Monoclonal gammopathy of undetermined significance (MGUS) is associated with a long-term risk of progression to multiple myeloma (MM) or related malignancy. To prevent serious myelomarelated complications, lifelong annual follow-up has been recommended, but its value is unknown. We reviewed all patients from southeastern Minnesota seen at Mayo Clinic between 1973 and 2004 with MGUS who subsequently progressed to MM. Of 116 patients, 69% had optimal follow-up of MGUS. Among these, abnormalities on serial follow-up laboratory testing led to the diagnosis of MM in 16%, whereas MM was diagnosed only after serious MM-related complications in 45%. In the remaining, workup of less serious symptoms (25%), incidental finding during workup of unrelated medical conditions (11%), and unknown (3%) were the mechanisms leading to MM diagnosis. High-risk MGUS patients (≥ 1.5 g/dL and/or non-IgG MGUS) were more likely to be optimally followed (81% vs 64%), and be diagnosed with MM secondary to serial follow-up testing (21% vs 7%). This retrospective study suggests that routine annual follow-up of MGUS may not be required in low-risk MGUS. Future studies are needed to replicate and expand our findings and to determine the optimal frequency of monitoring in higher-risk MGUS patients.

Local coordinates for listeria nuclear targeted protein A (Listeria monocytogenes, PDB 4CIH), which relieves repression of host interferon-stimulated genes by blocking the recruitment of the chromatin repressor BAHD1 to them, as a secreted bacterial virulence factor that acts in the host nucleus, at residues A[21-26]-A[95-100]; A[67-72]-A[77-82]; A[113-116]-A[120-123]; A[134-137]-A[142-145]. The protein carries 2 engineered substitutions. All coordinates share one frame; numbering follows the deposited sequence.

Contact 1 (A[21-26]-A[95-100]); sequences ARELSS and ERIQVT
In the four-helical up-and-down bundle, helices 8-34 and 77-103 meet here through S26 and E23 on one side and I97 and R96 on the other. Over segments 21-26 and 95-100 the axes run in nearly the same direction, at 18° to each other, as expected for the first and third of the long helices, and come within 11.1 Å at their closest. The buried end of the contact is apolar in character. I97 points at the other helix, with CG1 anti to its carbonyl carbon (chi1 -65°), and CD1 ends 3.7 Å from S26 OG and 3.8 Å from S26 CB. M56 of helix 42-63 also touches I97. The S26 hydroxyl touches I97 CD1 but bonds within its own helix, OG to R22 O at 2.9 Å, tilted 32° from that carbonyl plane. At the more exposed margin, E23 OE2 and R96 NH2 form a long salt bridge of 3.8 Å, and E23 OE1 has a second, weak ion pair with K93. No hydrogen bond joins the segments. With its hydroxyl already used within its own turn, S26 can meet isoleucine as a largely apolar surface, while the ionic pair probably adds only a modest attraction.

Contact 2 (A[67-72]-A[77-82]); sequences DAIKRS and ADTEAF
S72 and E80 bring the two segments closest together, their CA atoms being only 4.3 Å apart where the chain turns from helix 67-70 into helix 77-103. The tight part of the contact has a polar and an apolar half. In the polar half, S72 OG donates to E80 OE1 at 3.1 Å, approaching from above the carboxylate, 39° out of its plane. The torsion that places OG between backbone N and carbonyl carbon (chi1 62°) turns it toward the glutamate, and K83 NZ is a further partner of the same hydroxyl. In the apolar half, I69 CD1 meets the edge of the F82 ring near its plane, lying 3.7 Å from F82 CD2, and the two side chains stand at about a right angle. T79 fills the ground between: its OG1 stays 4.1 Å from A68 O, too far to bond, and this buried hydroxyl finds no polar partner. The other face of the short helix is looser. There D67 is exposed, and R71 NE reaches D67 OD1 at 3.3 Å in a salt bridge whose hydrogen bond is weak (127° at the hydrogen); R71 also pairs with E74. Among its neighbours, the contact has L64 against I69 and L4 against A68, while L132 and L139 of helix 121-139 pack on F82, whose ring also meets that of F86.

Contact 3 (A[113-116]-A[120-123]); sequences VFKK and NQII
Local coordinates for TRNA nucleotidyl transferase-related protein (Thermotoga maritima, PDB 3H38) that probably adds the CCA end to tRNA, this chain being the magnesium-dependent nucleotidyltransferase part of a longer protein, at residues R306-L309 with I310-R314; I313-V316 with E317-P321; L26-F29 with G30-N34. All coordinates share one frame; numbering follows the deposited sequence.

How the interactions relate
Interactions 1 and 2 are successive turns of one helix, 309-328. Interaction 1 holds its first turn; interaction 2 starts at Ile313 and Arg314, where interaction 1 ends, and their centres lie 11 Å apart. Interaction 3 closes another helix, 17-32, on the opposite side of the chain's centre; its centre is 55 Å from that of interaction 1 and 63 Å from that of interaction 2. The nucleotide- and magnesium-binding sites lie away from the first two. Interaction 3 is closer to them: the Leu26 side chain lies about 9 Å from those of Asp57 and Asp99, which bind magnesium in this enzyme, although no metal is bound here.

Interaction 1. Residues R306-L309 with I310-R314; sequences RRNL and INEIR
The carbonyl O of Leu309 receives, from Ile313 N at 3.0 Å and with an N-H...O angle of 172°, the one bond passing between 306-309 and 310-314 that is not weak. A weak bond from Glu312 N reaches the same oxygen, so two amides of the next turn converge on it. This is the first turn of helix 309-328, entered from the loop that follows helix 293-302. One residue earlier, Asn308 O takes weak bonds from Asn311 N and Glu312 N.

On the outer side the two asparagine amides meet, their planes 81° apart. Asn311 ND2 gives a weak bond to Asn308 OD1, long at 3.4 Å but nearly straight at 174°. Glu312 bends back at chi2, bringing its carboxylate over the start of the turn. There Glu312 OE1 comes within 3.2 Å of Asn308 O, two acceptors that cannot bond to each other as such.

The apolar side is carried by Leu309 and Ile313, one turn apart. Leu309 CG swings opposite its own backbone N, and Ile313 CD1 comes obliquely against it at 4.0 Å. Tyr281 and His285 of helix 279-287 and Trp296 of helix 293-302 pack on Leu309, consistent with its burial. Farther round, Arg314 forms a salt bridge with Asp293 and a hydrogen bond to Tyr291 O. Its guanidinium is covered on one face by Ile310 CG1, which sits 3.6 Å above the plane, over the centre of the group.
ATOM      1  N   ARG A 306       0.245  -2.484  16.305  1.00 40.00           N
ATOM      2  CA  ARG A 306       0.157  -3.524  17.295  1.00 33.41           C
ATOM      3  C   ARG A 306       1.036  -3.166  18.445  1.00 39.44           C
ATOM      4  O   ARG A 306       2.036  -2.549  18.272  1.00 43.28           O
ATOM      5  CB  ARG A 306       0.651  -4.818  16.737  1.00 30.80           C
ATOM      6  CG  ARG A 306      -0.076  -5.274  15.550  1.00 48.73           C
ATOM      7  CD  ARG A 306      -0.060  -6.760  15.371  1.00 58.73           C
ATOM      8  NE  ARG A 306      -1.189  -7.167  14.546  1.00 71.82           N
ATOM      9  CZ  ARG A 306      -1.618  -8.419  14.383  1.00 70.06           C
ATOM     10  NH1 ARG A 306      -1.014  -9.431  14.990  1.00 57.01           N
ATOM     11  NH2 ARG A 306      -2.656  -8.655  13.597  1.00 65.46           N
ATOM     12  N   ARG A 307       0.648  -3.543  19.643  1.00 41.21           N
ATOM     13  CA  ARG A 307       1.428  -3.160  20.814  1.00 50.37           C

ASJC Scopus subject areas
- Cell Biology